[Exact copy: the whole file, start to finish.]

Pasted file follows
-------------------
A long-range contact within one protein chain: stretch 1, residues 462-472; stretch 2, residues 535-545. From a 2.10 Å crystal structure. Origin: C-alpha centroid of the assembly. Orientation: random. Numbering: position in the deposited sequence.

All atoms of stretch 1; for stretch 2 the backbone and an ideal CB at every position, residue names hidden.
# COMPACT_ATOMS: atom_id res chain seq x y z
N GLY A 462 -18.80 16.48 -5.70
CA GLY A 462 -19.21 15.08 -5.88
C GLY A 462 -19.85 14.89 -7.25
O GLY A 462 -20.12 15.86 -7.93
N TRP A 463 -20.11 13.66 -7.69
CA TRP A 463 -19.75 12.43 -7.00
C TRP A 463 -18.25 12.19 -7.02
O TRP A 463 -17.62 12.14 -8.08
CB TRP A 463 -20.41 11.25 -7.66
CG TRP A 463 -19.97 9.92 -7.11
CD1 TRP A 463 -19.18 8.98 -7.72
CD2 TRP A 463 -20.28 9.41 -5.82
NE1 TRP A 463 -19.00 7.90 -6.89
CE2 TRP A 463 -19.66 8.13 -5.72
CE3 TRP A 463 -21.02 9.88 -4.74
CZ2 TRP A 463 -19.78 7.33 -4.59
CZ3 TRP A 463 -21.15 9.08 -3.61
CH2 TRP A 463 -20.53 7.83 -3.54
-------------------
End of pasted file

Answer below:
A long-range contact within one protein chain: stretch 1, residues 462-472; stretch 2, residues 535-545. From a 2.10 Å crystal structure. Origin: C-alpha centroid of the assembly. Orientation: random. Numbering: position in the deposited sequence.

All atoms of stretch 1; for stretch 2 the backbone and an ideal CB at every position, residue names hidden.
# COMPACT_ATOMS: atom_id res chain seq x y z
N GLY A 462 -18.80 16.48 -5.70
CA GLY A 462 -19.21 15.08 -5.88
C GLY A 462 -19.85 14.89 -7.25
O GLY A 462 -20.12 15.86 -7.93
N TRP A 463 -20.11 13.66 -7.69
CA TRP A 463 -19.75 12.43 -7.00
C TRP A 463 -18.25 12.19 -7.02
O TRP A 463 -17.62 12.14 -8.08
CB TRP A 463 -20.41 11.25 -7.66
CG TRP A 463 -19.97 9.92 -7.11
CD1 TRP A 463 -19.18 8.98 -7.72
CD2 TRP A 463 -20.28 9.41 -5.82
NE1 TRP A 463 -19.00 7.90 -6.89
CE2 TRP A 463 -19.66 8.13 -5.72
CE3 TRP A 463 -21.02 9.88 -4.74
CZ2 TRP A 463 -19.78 7.33 -4.59
CZ3 TRP A 463 -21.15 9.08 -3.61
CH2 TRP A 463 -20.53 7.83 -3.54